Clemens built the house in 1874 and sold it in 1903 to Richard Bissell, the president of the Hartford Fire Insurance Co. The Bissell family lived in the house until 1917, when it was rented to the Kingswood School. In 1921, the school moved out and the house was sold for $55,000 to a real estate broker and ominously, to "a firm of undertakers." By 1926, two new owners were planning to tear down the home and adjacent carriage house to build an apartment house.

The home survived despite a tepid response from what was then the wealthiest city, per capita, in the United States. An on-again, off-again fundraising effort to turn the architectural jewel into a memorial of some sort had been launched by The Courant a decade after Twain's death in 1910. The fund drive was resuscitated in 1927 by Katharine Seymour Day, the grandniece of novelist and Twain neighbor Harriet Beecher Stowe, and limped to a semi-successful conclusion in May 1929 when half of the original $200,000 goal was reached.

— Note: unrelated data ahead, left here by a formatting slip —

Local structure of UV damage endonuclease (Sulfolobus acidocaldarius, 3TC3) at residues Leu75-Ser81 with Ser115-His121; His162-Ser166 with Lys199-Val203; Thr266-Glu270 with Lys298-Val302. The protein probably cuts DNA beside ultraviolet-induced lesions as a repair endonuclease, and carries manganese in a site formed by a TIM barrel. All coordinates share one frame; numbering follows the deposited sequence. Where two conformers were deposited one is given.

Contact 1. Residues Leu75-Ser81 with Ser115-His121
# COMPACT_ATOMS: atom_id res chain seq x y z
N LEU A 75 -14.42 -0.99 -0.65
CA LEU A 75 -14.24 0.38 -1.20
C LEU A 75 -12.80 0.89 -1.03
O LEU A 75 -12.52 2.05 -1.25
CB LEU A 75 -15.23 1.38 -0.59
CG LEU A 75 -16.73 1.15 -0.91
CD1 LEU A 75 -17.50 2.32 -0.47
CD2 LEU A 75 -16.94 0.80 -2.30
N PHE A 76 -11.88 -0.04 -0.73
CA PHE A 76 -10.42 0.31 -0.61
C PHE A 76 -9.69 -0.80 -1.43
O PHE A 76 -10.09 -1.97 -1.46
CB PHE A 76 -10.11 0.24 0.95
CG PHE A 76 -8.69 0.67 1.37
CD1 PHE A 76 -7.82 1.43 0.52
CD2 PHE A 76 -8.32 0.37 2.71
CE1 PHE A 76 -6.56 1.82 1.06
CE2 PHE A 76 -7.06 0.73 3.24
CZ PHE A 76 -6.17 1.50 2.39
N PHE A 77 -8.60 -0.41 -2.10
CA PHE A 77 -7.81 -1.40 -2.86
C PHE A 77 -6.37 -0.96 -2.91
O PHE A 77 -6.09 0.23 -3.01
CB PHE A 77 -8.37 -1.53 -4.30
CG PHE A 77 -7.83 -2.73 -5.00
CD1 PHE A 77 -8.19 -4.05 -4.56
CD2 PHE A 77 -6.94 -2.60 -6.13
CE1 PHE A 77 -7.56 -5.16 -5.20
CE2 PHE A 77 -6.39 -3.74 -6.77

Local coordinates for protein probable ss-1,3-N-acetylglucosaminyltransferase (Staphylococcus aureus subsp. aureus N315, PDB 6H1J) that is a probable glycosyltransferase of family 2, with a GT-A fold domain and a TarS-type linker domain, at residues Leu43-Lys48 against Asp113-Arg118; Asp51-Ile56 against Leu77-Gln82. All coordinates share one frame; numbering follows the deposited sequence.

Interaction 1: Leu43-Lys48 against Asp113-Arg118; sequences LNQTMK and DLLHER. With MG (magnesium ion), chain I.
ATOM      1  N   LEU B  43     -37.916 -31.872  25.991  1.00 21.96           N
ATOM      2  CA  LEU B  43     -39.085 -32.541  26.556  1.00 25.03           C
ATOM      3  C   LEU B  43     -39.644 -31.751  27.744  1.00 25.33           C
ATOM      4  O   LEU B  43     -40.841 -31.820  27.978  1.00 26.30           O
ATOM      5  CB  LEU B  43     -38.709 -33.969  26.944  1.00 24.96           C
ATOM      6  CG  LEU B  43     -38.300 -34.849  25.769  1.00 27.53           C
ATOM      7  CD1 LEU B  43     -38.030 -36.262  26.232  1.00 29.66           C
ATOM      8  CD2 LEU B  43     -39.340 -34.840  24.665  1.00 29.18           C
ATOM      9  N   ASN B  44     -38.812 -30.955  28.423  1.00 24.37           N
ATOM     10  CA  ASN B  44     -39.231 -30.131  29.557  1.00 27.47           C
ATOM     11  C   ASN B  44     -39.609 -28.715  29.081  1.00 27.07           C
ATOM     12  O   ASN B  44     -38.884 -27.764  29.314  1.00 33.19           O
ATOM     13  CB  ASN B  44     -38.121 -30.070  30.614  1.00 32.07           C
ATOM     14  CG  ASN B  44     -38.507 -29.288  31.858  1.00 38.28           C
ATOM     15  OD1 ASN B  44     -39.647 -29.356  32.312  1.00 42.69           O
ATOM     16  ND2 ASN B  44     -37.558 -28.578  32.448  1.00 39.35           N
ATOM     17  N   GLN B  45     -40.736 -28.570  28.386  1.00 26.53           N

"A professional campaign man from the west," as The Courant described a practitioner of the new occupation of professional fundraiser, was employed in the summer of 1928 and produced the major campaign document, a pamphlet that included the endorsement of President Calvin Coolidge sort of.